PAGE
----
Copies of this paper are available to credentialed journalists upon request; please contact Rhiannon Bugno at +1 214 648 0880 or biol.psych@utsouthwestern.edu. Journalists wishing to interview the authors may contact Ned Kalin at +1 608 263 6079 or nkalin@wisc.edu.  

The authors’ affiliations, and disclosures of financial and conflicts of interests are available in the article.

John H. Krystal, M.D., is Chairman of the Department of Psychiatry at the Yale University School of Medicine, Chief of Psychiatry at Yale-New Haven Hospital, and a research psychiatrist at the VA Connecticut Healthcare System. His disclosures of financial and conflicts of interests are available here.

About Biological Psychiatry
Biological Psychiatry is the official journal of the Society of Biological Psychiatry, whose purpose is to promote excellence in scientific research and education in fields that investigate the nature, causes, mechanisms and treatments of disorders of thought, emotion, or behavior. In accord with this mission, this peer-reviewed, rapid-publication, international journal publishes both basic and clinical contributions from all disciplines and research areas relevant to the pathophysiology and treatment of major psychiatric disorders.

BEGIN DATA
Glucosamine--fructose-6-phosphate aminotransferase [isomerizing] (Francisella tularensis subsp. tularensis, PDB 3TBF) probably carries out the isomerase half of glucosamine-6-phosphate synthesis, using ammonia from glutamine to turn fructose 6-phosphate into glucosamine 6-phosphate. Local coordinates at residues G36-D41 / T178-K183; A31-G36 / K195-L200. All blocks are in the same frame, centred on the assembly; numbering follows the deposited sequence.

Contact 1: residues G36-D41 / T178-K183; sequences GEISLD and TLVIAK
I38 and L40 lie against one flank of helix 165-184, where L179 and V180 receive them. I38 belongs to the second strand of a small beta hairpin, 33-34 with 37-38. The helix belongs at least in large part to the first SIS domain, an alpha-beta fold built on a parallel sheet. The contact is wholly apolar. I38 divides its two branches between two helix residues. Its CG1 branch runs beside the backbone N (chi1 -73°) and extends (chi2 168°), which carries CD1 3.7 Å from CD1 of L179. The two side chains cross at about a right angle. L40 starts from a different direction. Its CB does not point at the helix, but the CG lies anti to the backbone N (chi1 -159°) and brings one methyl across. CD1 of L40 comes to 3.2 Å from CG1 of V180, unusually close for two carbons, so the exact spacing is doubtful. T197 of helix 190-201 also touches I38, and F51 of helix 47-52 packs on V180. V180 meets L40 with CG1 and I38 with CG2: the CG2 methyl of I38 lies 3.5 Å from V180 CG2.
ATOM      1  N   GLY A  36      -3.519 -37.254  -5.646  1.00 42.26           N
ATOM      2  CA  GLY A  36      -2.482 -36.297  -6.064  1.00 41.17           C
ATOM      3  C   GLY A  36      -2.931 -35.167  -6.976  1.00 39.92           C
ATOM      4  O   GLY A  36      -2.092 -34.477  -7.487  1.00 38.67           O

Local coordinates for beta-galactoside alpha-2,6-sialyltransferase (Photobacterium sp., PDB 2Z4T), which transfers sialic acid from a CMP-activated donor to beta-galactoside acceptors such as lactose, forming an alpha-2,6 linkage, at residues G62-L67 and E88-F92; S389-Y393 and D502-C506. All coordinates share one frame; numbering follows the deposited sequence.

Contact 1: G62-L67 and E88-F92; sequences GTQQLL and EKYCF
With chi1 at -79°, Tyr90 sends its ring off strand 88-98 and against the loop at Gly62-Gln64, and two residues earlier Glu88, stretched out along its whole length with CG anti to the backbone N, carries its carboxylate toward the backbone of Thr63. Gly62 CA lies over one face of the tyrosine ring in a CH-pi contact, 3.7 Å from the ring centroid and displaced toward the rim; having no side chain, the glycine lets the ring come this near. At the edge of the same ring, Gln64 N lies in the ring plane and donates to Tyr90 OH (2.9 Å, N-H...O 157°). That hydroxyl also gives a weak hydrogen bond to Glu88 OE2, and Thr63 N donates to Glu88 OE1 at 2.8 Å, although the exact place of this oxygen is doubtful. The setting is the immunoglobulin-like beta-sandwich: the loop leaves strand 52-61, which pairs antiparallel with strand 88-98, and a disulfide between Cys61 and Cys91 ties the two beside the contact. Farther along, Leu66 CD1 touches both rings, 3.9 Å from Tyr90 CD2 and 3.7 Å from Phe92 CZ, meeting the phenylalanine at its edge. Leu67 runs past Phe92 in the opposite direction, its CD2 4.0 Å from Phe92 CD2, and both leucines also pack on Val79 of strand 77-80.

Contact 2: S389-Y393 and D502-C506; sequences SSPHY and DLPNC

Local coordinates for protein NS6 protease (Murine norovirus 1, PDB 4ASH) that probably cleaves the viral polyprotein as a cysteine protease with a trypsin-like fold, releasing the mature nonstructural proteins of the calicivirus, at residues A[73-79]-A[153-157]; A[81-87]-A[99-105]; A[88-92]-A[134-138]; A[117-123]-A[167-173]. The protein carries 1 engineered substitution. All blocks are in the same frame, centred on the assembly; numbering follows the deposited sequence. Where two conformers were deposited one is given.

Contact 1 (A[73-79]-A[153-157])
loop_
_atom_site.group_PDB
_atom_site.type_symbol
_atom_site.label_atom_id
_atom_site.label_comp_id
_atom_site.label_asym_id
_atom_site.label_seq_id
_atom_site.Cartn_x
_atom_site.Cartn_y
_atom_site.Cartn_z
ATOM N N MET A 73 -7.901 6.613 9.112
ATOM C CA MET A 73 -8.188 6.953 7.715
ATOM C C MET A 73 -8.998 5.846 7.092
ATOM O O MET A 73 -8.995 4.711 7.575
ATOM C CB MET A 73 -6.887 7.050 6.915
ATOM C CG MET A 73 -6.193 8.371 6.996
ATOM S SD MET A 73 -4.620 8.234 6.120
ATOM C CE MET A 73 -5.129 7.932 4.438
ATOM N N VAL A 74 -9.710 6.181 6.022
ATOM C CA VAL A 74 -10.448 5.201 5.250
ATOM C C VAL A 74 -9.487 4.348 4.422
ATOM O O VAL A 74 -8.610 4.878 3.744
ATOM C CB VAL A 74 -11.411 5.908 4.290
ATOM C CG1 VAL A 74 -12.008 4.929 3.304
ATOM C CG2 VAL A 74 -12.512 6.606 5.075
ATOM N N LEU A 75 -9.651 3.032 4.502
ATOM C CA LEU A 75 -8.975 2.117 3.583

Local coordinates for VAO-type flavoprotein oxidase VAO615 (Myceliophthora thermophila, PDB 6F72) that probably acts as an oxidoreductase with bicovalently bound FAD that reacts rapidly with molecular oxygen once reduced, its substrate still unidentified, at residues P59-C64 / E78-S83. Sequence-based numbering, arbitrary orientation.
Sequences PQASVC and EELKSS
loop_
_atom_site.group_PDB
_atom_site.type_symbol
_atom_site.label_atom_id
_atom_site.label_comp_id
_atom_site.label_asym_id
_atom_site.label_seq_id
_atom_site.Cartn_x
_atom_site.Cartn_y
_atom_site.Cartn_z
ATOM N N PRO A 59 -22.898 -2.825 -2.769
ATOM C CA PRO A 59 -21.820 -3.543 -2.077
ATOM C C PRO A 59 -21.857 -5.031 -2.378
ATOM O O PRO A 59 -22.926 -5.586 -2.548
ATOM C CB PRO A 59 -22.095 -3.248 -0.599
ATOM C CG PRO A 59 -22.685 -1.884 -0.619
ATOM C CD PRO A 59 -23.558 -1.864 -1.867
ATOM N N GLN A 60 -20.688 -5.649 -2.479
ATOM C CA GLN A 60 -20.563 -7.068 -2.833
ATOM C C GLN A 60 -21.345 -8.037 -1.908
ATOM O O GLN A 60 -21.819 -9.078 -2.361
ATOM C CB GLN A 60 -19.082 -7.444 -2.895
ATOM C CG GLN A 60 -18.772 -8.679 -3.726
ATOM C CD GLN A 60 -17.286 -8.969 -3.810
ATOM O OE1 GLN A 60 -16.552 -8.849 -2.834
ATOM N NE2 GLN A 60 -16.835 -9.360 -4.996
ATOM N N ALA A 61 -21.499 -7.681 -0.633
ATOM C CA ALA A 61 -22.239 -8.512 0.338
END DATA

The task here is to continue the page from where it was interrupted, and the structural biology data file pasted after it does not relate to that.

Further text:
The journal publishes novel results of original research which represent an important new lead or significant impact on the field, particularly those addressing genetic and environmental risk factors, neural circuitry and neurochemistry, and important new therapeutic approaches. Reviews and commentaries that focus on topics of current research and interest are also encouraged. Biological Psychiatry is one of the most selective and highly cited journals in the field of psychiatric neuroscience . It is ranked 5th out of 140 Psychiatry titles and 11th out of 256 Neurosciences titles in the Journal Citations Reports® published by Thomson Reuters. The 2015 Impact Factor score for Biological Psychiatry is 11.212.

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Media contact
Rhiannon Bugno
Editorial Office, Biological Psychiatry
+1 214 648 0880
biol.psych@utsouthwestern.edu